Tuesday, February 17th, 2015 - Happy Mardi Gras! The youngest African Senegal is one month old today! It will not be long and we will have a hard time telling them apart. I guess this is a good time to talk about leg bands.
I know some people think they are too dangerous and a poorly fitted band is. However, a proper-fitted band with good information can be amazing information throughout a bird's life. The closed band should fit snug, like a wedding ring, but not too tight. Easily turning on the leg. They must be put on at an early age before the top of the foot is too large. I think it is a waste of time to band a bird with a band that is not traceable. One example: leg band # ABC 890 gains no useful information unless you happen to know who ABC is. I use bands from SPBE (Society of Parrot Breeders and Exhibitors). My identification number is 454. I like to use the current year on my bands and the individual number of the bird, which reflects which pair produced the chick from your hatch records. An example of how my band would look is: SPBE 454 15 10 which means that it's from SPBE, my personal ID #, the year, and the number that bird was in my records. Anyone, anywhere can trace that band back to me. Which has come in handy many times!
When we sell a bird, we keep a record of any information we know, including the leg band and who we sold the bird to. If my records are kept up to date, I can tell you the hatch date and genetics of that bird and who I sold it to. Who I sold it to can perhaps be the difference of someone getting their lost bird returned or not. In addition to being helpful for information, it's also good to have the info on the band written down to prove ownership should the bird ever come up missing or stolen. Over the years, Birds of Paradise has had several times that traceable bands have helped us get birds back to their owners. There are numerous sources for traceable bands. The Lovebird Society (LBS), American Cockatiel Society (ACS), and the American Budgerigar Society (ABS) are just a few examples.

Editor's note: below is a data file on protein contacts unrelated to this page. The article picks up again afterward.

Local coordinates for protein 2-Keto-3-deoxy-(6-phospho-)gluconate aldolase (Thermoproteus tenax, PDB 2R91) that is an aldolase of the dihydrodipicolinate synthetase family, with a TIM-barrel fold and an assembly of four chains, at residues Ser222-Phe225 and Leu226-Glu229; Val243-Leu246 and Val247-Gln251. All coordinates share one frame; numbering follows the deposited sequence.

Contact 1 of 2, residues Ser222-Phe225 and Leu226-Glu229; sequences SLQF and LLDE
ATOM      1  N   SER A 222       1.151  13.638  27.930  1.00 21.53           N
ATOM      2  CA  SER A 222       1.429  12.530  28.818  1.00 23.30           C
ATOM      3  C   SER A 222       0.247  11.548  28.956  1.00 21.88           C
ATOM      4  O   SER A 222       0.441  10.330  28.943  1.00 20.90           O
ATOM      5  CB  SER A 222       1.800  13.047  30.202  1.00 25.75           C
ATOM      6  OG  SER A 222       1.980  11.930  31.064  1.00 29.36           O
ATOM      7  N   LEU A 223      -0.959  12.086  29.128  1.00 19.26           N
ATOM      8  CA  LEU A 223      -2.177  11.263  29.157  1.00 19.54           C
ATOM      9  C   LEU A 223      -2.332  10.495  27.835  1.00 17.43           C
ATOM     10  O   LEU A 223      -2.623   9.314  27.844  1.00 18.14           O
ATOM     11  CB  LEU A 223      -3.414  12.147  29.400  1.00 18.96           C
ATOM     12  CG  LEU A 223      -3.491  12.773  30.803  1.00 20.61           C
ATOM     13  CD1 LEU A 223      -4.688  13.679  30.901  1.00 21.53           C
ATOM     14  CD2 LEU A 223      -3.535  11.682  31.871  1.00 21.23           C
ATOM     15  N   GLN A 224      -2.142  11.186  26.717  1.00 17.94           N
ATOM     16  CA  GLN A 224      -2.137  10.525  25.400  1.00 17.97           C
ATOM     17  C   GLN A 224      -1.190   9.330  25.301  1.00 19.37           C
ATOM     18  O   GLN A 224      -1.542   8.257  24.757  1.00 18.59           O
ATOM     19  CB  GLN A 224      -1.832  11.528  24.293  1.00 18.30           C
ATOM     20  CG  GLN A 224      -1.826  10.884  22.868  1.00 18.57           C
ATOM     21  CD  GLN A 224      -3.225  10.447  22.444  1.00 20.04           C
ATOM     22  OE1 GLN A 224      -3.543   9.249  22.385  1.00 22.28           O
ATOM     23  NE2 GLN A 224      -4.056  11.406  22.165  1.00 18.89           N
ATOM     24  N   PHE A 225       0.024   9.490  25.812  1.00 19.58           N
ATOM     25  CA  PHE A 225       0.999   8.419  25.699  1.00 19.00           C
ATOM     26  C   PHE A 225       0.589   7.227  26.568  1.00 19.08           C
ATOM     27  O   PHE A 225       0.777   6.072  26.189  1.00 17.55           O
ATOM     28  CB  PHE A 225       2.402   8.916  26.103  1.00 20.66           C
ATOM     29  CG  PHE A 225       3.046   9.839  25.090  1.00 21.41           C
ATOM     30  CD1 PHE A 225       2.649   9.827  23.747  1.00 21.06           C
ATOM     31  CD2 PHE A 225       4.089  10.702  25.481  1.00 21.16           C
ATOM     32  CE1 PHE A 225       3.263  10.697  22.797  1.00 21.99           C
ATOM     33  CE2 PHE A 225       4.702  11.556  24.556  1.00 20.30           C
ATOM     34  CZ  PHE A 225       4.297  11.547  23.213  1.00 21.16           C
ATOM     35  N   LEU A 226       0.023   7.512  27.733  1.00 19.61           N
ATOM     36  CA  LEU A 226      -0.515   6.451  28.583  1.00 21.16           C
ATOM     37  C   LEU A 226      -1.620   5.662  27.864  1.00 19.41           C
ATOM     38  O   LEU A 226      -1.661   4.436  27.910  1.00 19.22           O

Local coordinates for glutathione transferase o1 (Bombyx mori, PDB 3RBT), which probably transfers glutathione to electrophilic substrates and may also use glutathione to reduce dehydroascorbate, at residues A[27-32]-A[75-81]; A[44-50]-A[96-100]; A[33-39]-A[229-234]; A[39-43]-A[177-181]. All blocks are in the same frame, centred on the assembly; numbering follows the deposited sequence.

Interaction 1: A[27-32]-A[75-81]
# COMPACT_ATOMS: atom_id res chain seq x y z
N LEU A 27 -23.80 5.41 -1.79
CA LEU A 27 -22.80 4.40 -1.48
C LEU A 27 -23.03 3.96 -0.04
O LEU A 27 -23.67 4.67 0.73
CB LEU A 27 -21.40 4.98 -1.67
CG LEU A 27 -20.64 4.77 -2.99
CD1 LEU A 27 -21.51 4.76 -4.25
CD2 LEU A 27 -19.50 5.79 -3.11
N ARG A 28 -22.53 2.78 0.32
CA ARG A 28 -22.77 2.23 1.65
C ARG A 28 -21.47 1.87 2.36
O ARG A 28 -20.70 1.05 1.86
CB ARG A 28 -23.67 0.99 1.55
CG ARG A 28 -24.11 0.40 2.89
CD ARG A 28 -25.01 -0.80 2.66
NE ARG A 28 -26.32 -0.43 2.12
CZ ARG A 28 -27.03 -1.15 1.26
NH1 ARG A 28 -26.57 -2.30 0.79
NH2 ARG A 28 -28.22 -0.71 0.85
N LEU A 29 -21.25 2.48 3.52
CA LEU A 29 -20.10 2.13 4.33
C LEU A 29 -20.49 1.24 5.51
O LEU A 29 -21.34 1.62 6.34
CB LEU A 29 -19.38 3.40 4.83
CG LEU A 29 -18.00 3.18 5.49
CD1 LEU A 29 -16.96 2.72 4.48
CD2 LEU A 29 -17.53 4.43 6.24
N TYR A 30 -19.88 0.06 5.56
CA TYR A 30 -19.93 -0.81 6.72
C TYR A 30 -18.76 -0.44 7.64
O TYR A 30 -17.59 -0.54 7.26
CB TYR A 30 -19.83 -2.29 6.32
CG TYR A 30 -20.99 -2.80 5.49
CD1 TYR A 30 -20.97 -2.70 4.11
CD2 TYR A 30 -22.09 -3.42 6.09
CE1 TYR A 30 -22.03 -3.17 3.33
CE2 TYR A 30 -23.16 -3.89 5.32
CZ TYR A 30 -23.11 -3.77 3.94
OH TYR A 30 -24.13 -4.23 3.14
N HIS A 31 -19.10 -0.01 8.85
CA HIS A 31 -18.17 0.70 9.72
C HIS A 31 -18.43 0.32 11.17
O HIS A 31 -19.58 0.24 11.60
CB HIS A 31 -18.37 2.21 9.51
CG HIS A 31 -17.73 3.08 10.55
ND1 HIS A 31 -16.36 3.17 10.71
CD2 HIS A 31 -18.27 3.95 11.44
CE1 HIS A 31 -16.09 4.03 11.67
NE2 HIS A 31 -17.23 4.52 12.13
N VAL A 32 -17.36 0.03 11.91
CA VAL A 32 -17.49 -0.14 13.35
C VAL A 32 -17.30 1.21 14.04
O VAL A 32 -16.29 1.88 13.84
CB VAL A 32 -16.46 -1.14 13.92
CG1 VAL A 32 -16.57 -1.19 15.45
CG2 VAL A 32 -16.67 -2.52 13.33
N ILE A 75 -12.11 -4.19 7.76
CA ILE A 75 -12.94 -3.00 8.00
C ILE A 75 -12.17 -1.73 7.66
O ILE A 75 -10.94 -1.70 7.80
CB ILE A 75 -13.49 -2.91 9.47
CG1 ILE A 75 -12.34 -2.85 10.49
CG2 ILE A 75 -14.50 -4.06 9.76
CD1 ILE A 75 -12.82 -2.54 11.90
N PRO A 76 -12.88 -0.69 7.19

Unfortunately, these Senegal babies will not be banded so I will have to rely on trimming opposite wings or mark under the wing to distinguish the birds as they become fully feathered. Usually this breeder does band but these babies actually hatching caught her off guard. I never put my bands on someone else's birds. In the case that the bird is not banded, you could get it microchipped. Another
I'll close with our babies' current weights. The youngest is now 101 grams and the eldest is 130 grams today.